Natural gas-fuelled micro CHP will play a key role in the transitioning of the UK’s electricity supply system towards low- and even zero-carbon generation over the next few decades. Initially to help provide security of supply and later to help optimize domestic heating systems, writes Jeremy Harrison.

There is currently considerable debate as to the potential role for micro CHP and other low carbon technologies within an energy system that is becoming increasingly decarbonized and may ultimately become carbon neutral. Some argue that, as the carbon content of grid supplied electricity falls, eventually micro CHP will no longer make an effective contribution to reducing carbon emissions and, as the grid decarbonizes further, micro CHP will actually increase carbon emissions.

These observers tend to overlook the importance of transitional measures and thus underestimate the potential contribution of micro CHP to a long-term, sustainable low carbon energy system. Indeed, UK government analysis focused on 2050 scenarios does not even include micro CHP in its portfolio of technology options, let alone attempt to quantify the short-term carbon mitigation potential of this technology.

Two key issues need to be understood before we can assess the role of micro CHP, or indeed any other technology, in a sustainable energy system. The first is that each technology within the energy system has its own generation (or consumption) characteristics and, perhaps more importantly, these characteristics should not be viewed in isolation, but as part of an interactive relationship with one another; this applies equally to large-scale central plant and to microgeneration technologies. Failure to understand this fundamental concept has led to the advocacy of many naïve policy scenarios which, whilst superficially attractive, simply cannot work – or at least cannot work at a feasible cost – given the realities of the technologies under consideration.

Secondly, while we may have a well considered vision for a robust long-term energy system, in which we are able to meet all our energy needs from low or zero carbon resources, it is inevitable that we will have to accept certain compromises during the transition from our current system to that long-term solution; furthermore, in order to minimize the accumulated carbon burden and its consequent impact on climate, we should seek to minimize carbon emissions as soon as possible during that journey.

The UK CCC (Climate Change Committee) Renewable Energy Review recently concluded that we could solve our energy challenges with a mix of 40% renewables, 40% nuclear and 15% carbon capture and storage (CCS) by 2030. Whether this is plausible, given that renewables are largely intermittent and not dispatchable and that neither CCS-equipped thermal plants, nor nuclear are particularly well-suited to load following, whether it is achievable within anything like the proposed timescales, or whether it is even desirable, is a matter of debate. Indeed, many leading figures in both renewable and nuclear camps have observed that renewables and nuclear at this scale are mutually incompatible, on both resource and technical grounds.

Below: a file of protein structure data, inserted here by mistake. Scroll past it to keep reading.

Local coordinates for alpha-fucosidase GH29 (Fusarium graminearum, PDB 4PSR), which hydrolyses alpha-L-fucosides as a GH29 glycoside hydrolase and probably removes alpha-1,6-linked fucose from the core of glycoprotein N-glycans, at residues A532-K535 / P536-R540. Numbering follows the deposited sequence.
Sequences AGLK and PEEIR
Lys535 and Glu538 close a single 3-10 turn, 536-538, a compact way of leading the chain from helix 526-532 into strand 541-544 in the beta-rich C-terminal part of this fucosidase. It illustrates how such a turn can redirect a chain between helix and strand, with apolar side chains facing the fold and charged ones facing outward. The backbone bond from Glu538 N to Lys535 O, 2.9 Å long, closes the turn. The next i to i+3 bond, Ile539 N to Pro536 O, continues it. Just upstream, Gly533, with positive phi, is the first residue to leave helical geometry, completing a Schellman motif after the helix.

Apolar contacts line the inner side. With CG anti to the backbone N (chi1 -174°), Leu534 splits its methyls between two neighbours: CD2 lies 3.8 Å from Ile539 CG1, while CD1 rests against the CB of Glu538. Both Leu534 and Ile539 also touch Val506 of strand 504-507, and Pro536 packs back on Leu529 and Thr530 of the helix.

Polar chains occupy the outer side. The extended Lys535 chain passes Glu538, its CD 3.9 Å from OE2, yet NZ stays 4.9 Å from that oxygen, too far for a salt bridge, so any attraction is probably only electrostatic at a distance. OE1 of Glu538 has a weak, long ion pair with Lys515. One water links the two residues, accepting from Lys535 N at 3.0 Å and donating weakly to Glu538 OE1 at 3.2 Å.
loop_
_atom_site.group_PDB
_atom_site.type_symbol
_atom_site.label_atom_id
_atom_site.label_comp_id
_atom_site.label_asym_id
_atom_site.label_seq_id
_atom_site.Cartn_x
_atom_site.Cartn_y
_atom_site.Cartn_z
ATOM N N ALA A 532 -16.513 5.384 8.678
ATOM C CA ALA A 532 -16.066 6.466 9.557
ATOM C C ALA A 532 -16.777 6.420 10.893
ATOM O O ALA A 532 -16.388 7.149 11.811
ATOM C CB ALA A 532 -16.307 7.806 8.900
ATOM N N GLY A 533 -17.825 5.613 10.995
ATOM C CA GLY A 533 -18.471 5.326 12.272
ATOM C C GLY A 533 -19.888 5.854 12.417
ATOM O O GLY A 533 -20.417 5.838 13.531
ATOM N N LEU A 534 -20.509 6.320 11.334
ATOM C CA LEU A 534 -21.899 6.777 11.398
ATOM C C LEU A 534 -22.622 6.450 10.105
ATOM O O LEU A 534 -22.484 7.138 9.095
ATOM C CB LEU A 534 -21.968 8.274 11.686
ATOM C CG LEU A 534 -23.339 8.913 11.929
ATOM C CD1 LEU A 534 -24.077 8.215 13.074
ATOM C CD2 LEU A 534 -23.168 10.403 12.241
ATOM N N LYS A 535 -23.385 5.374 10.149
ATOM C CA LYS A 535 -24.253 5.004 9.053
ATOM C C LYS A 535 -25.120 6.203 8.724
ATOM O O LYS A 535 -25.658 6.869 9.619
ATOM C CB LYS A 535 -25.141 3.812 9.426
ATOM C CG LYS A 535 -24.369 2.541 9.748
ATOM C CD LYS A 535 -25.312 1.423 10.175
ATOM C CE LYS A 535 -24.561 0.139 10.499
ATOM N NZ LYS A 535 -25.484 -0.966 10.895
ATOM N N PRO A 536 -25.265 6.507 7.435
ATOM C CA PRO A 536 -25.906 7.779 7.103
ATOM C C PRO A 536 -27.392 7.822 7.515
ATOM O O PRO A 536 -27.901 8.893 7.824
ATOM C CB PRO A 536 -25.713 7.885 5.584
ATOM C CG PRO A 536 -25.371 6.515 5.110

HOW DO WE GET TO 2050?

Assuming that we wish to arrive at the all-electric future, and that the scenario outlined above is viable once in place, how do we intend to get there?

Leaving aside for now the security of supply issue and focusing on the climate change imperative, we need to consider not just the percentage reduction in annual emissions at some future point, but also the cumulative carbon burden. Put simply, climate change if caused, as is widely accepted, by carbon dioxide and other greenhouse gas emissions, is a result of the absolute concentrations of those gases in the atmosphere. It is therefore essential that we implement pragmatic short-term lower carbon solutions to mitigate cumulative carbon, rather than focus solely on the end game, and thus miss cost effective opportunities to bank carbon savings during the transition to a low carbon future.

Unlike central plant solutions, which take 10 years or more to construct and then need to operate for several decades in order to recover their capital investment, micro CHP systems can be installed in place of gas boilers at a rate of up to 1.5 GWe annually and deliver low carbon electricity from the first day. Furthermore, if at the end of the 10-year boiler replacement cycle the grid has actually decarbonized to the extent projected, it is a simple matter to replace the micro CHP unit with some other technology, more suited to the emerging environment. In other words, central plant investment such as nuclear ties us into a 50-year or longer cycle which is unable to respond as flexibly to changing demands as micro CHP, which is not only flexible, but also an incremental and low risk ‘no regrets’ investment.

And, although we may need to review the merits of micro CHP in another decade or so, as will be shown below, the carbon mitigation benefits of this technology in today’s energy system are compelling. There is a clear environmental case for investment in micro CHP today.

Turning now to the security of supply issue, even without the aspirations for electrification of both heat and personal transport, the UK faces the serious risk of a supply shortfall within this decade. Due to various factors such as enforced closure of oil, coal and life-expiring nuclear plants, we expect to see a 45% capacity shortfall by 2016. No one, not even the most optimistic nuclear advocate is expecting adequate nuclear generating capacity to become available to meet that shortfall. Nor, given the inconsistent and uncertain policy framework, is it likely that a large-scale solution of any kind will be constructed. Indeed, there are some who believe that supply shortage might unintentionally help us meet our carbon emissions targets… albeit at the cost of a crippled economy.